sometimes i think we focus too much on what lies on the surface level, we don’t care about what is within. we spend so much money on using expensive skincare but not what we eat. a lot of us are broken inside. i have been struggling with nasal complications for years and none of that – allergy medication is helping me. i think it’s time for me to look elsewhere.

i like the maori people. every single maori i spoke to – they tell you stories about their ancestors. i have enjoyed their stories. when you speak to enough maoris, you’d gather that the eruption of mount tarawera on 10th june 1886 changed maori history forever. i cannot help but to think that rotorua is a good representation about life in general. in life, there is always duality. the land of rotorua is beautiful yet so deadly. so fertile yet so destructive.

mount tarawera - breath taking isn't it.. the volcano isn't extinct, it is just sleeping

i hope to go back someday. until then, like what the maori people say. we are the ” kaitaiki” ( guardians). we need to good care of the environment.

auckland zoo

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auckland zoo is such a special place- it truly is. located only 20 minutes from the city centre of auckland, auckland zoo is a happy place for both kids and adults.

don't miss the auckland zoo - it's definitely worth a visit

there are so many things i love about it. i don’t know where to start.

when we were waiting for our turn to feed the giraffe, i heard a man’s voice saying – do you know that a giraffe has seven bones in its neck, just like a human being?

without being in africa this is perhaps a good substitute to the african savannah

i turned and found ray, a volunteer at the auckland zoo talking to the visitors. i started chatting with him asking him questions about the animals and the zoo. i love the volunteer program at the zoo. for people who are retired especially, this is a good way of giving back to society and not to be bored because you  will have a million people to talk to.

one of my favorite sections at the zoo is the aussie walkabout whereby animals roam free.. the friendly ones normally would come by and say hi whilst the ones shy ones like wallabies - it takes a while for you to spot them

i was totally taken aback with the gentle nature of the emu

i love the sense of involvement that the auckland zoo gives its visitors. i love the open-ness of the zoo and energy of the zoo. i noticed as well they try to put a few different types of animals ( the sociable ones) in a certain enclosure. when i asked ray about it, he laughed and said – like people you don’t want the animals to think they are the only ones in the world.

the great green lizard and i

ray the man

i hope that for years to come, children and adults get to enjoy the auckland zoo. i used to think zoos are such horrible ideas but i now see the good as well. we are the destructive animal of all no doubt but we are also one of the most compassionate ( potentially) and intelligent as well. there is so much good we could do, it is unbelievable.

chickens on the loose at the auckland zoo. it's so cute

we only have a few 100s of these amazing rhinos left in the world. it's so sad, i don't know where to start.

the auckland zoo and as well the rest of the new zealand and australia zoos run a pretty successful breeding exchange program and as result to that – they have many animals born in captivity. unfortunately, many including myself will only have the zoos to learn about the animals and fortunately, we still have this channel. there is so much we need to learn about respecting other life forms and that when we hurt nature and its beautiful creature, we all get hurt too – that i guarantee you.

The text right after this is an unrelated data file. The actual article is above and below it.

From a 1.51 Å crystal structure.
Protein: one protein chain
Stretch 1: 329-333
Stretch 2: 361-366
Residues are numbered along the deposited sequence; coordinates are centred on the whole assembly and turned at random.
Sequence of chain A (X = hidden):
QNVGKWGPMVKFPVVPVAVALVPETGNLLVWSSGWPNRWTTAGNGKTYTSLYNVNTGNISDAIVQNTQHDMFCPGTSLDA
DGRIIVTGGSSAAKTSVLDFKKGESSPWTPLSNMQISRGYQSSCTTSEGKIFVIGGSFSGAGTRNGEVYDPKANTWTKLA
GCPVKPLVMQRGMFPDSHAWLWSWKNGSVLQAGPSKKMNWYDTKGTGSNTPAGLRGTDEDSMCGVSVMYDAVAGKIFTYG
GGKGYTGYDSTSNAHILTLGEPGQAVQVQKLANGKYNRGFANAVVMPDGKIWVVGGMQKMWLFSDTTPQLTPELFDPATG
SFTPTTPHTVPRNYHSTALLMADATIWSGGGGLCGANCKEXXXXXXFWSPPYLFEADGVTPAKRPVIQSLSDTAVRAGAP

meerkats are fun to watch - very animating

whenever i read about researches done on animals, it never fails to occur to me how dumb we truly are. we grade how intelligent animals are based on a system that we created. if you just spend a little time with them, i can tell you that each animal deserves to be treated like an individual.

it is not hard to see the bond kashin has with his handlers... if you have any questions about elephants,they always encourage q&a questions

nice day for a nap...

we thought snorkel was one of the oldest resident until we found a chimpanzee who has been living in the zoo since the 1950s...

while i think the auckland zoo has done a fantastic job i think they should do more to promote the breeding program. i think they should create opportunities for the public to witness the entire birth program of the animals. make you tube videos, create a campaign around their birth/ when they first come out to meet zoo visitors. that would be great public involvement. nevertheless, it was one of the best zoos i have been to.

Written by smalltroubleinhk

January 29, 2011 at 9:24 am

the animal farm

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we stayed at a farm in this relatively small town in canterbury 40 minutes away from the city of christchurch. first of all i have to explain to you why i think that this so personal to me. as what you would call a city slicker, i absolutely detest the fact that i know so little about the entire food chain ( amongst other things)

my next door neighbor robbie the kunekune pig. the kunekune pigs are a unique species to new zealand. they are highly intelligent unlike the myth. when you call out robbie - they come running out like a dog.. really ugly animals but very endearing.

what is lamb chop to me? it is what i find in the freezer. it is what i tell the butcher to give me when i make a purchase over the counter. i feel that the sanitized condition of how i live sickens me. it absolutely frustrates me that i do not know.

one of the shows that i recently enjoy a lot is a show called the colony. it is on discovery channel. it is about how a group of people working together ( with different skill sets) to build a society from scratch. i think as much what we know today, we don’t know enough and we have overlooked the fundamentals.